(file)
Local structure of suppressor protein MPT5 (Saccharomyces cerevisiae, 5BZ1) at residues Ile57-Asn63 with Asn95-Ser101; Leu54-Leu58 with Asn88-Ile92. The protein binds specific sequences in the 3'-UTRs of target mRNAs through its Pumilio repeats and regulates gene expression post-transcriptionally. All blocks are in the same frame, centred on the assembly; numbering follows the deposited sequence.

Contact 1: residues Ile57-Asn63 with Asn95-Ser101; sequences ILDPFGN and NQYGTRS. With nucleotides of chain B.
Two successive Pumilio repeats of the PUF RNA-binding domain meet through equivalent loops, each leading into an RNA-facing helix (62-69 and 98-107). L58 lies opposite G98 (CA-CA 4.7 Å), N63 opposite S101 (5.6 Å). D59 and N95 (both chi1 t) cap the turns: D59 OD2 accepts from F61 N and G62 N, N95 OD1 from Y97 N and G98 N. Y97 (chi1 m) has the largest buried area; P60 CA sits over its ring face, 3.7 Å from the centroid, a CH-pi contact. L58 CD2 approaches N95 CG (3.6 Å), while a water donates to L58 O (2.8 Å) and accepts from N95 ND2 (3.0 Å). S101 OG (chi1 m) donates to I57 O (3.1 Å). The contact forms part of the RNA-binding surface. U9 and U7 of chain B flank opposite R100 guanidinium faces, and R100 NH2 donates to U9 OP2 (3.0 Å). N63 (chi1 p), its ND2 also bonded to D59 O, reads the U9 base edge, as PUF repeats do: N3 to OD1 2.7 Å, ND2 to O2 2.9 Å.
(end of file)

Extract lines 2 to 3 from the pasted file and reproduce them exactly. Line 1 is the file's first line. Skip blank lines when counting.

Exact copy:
Contact 1: residues Ile57-Asn63 with Asn95-Ser101; sequences ILDPFGN and NQYGTRS. With nucleotides of chain B.
Two successive Pumilio repeats of the PUF RNA-binding domain meet through equivalent loops, each leading into an RNA-facing helix (62-69 and 98-107). L58 lies opposite G98 (CA-CA 4.7 Å), N63 opposite S101 (5.6 Å). D59 and N95 (both chi1 t) cap the turns: D59 OD2 accepts from F61 N and G62 N, N95 OD1 from Y97 N and G98 N. Y97 (chi1 m) has the largest buried area; P60 CA sits over its ring face, 3.7 Å from the centroid, a CH-pi contact. L58 CD2 approaches N95 CG (3.6 Å), while a water donates to L58 O (2.8 Å) and accepts from N95 ND2 (3.0 Å). S101 OG (chi1 m) donates to I57 O (3.1 Å). The contact forms part of the RNA-binding surface. U9 and U7 of chain B flank opposite R100 guanidinium faces, and R100 NH2 donates to U9 OP2 (3.0 Å). N63 (chi1 p), its ND2 also bonded to D59 O, reads the U9 base edge, as PUF repeats do: N3 to OD1 2.7 Å, ND2 to O2 2.9 Å.